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Articles in regional publications that pertain to a wide range of North Carolina-related topics.

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53 results for "Gardens and gardening"
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Record #:
30899
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The Hobbit Garden, a two-acre garden outside of Raleigh, is open to the public for tours of the garden’s rare and unusual ornamental plants. Gardeners Willie Pilkington and John Dilley describe the variety of plant species growing in the garden, and offer recommendations on garden design and plants native to North Carolina.
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Carolina Country (NoCar HD 9688 N8 C38x), Vol. 40 Issue 3, Mar 2008, p18-19, il
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Record #:
31079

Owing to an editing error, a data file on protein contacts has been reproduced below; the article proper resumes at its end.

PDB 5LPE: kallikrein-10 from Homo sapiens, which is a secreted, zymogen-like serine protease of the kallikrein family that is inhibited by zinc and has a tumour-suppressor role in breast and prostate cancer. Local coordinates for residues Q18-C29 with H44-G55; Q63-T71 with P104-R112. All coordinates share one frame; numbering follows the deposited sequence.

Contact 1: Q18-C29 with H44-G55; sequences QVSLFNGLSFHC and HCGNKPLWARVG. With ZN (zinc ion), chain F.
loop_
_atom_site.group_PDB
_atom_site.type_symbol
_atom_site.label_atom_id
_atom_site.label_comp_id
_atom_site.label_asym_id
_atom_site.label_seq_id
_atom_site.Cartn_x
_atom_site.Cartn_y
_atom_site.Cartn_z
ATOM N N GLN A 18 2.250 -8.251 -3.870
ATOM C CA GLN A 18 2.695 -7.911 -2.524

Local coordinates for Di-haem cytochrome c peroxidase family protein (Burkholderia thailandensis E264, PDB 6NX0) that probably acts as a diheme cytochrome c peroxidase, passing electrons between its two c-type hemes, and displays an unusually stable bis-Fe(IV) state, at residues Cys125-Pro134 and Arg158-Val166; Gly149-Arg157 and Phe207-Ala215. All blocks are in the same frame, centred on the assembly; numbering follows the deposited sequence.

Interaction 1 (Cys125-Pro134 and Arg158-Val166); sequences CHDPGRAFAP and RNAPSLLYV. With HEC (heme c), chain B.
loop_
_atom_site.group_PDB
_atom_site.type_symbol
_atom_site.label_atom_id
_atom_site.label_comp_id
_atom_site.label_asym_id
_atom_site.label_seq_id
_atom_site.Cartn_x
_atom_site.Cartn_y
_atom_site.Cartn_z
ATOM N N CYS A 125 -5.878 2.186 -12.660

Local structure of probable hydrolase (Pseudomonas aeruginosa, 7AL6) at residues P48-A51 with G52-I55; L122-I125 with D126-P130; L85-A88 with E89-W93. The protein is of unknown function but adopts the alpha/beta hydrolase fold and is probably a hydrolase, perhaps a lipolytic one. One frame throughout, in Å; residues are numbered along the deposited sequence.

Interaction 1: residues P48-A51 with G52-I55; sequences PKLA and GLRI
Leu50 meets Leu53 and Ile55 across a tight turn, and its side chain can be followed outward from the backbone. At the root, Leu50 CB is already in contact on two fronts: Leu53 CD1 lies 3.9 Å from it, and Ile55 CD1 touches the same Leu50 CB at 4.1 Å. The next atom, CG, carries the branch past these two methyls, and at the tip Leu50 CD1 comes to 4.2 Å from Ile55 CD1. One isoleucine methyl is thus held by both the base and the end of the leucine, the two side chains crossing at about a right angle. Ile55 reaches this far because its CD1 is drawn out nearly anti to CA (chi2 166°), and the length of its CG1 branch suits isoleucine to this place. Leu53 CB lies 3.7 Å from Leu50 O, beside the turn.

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Carolina Country provides a year’s worth of seasonal tips from the gardening guide, Hank Smith. While he considers the variances among North Carolina’s regions, Hank advises gardeners to pay attention to the seasonal conditions affecting their own gardens. In this article, gardeners also share their stories about some strange-looking plants that have grown in their gardens.
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Carolina Country (NoCar HD 9688 N8 C38x), Vol. 37 Issue 3, Mar 2005, p11-24, il, por
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Record #:
34509
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In Mount Airy, North Carolina, a couple decides to collaborate with a landscaper to design the perfect gardens to match their quirky house. The front side of the house shows a red brick façade from 1834 that requires a tame, structured garden. The other side is a 20th-century stone addition that requires a whimsical, free-flowing Victorian style garden to go with the kitchen garden.
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Record #:
34806
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As the population of North Carolina becomes more diverse, so too does the variety of greenery and vegetables in gardens all over the state. African and Asian varieties are especially popular, with the introduction of plants like bitter melon, bok choy, cassava, and rice.
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Record #:
34800